Eyes on Animals and L214 again uncovered physically abusive treatment of unweaned calves coming from Ireland and heading to the Netherlands at one of the two control posts in Cherbourg (France) this year. See footage of 2020 here. Last year in 2019 we did too, at the other control post in Cherbourg. See footage of 2019 here. Irish exporters and Dutch importers, as well as the transport companies, ought to be doing everything possible to put an end to this violence, as they put the calves they export and import through these control posts and thus know that “their” animals are being badly treated. They could meet with the French managers of the control posts and have a serious word with them, boycott them, offer the workers a welfare-training etc… We were very disappointed that we never heard of any action they took to improve the situation. As far as know, the stakeholders on this route did nothing.
We thus recently contacted ten of the main Irish calf exporters, asking them to take action to against the abuse. Unfortunately only one replied, but at least the reply was empathic. He too was shocked and condemns the abuse. Due to confidentiality we have withheld his name but here is what he had to say:
‘’It is a total outrage what happened on these two occasions you have highlighted I think it is a total disgrace that those involved where not arrested and given a custodial sentence I have told my drivers if any of them abuse animals they are dismissed straight away and no second chances whatsoever as we pride ourselves in animal welfare. I think both lairages in Cherbourg should be held accountable . Why can a veterinary officer not be on site for unloading,feeding and reloading times to assure safe handling and adequate feeding. Thank you for your email feel free to contact me anytime as this type of behaviour in these lairages needs to come to an end. Why can someone not suggest it is mandatory for trained people with qualified cert’s only be allowed to feed and handle animals in these control posts as in the videos i can see people who clearly have no skill or patience to handle animals.”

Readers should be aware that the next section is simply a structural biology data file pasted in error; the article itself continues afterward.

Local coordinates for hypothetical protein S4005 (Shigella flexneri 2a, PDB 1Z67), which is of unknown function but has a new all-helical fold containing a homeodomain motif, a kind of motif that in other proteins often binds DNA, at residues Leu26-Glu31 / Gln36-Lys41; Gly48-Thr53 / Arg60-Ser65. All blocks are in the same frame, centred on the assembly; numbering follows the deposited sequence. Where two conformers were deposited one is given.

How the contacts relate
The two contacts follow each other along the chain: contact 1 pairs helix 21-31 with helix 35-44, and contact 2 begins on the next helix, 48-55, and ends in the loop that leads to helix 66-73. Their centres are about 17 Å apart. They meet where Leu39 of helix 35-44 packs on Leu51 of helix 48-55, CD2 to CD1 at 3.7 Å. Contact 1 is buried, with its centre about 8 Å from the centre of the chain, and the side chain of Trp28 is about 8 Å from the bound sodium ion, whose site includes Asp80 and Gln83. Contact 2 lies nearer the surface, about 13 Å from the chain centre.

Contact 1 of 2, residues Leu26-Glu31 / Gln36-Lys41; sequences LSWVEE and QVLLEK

Out of the Dutch stakeholders we contacted we only received one direct reply, from a chauffeur. However, SBK (the Dutch foundation for the calf sector) did get in contact with us and provided their reaction to our investigation
‘’SBK has taken note of the news and images from Eyes on Animals regarding the transport of calves from Ireland to the Netherlands. The images of the treatment of the calves at the French resting place are terrible. This animal suffering is poignant and SBK is indignant about this. The Dutch veal sector assumes that the animals are treated correctly at a resting place that has EU recognition. SBK also agrees with the recent response from LNV to parliamentary questions about the abuse of these calves. SBK considers it very important that calves are treated with care and attention. Stress and discomfort should be avoided as much as possible. That is also only in the interest of Dutch veal farming. SBK aims to promote the quality and health of calves. The welfare of calves is of course a great asset. This applies throughout the calf chain. SBK will continue to pursue this objective together with its affiliated parties.’’
We are relieved to finally have some direct communication with some of the stakeholders about this problem and to see that there is common ground. We hope now that their concerns will be translated into effective action. As this goes to print, we have not received further feedback from either party but will inquire whether they took action and if it lead to positive changes. Hopefully via direct communication and insisting that they help out, a stop to the rough handling can be achieved.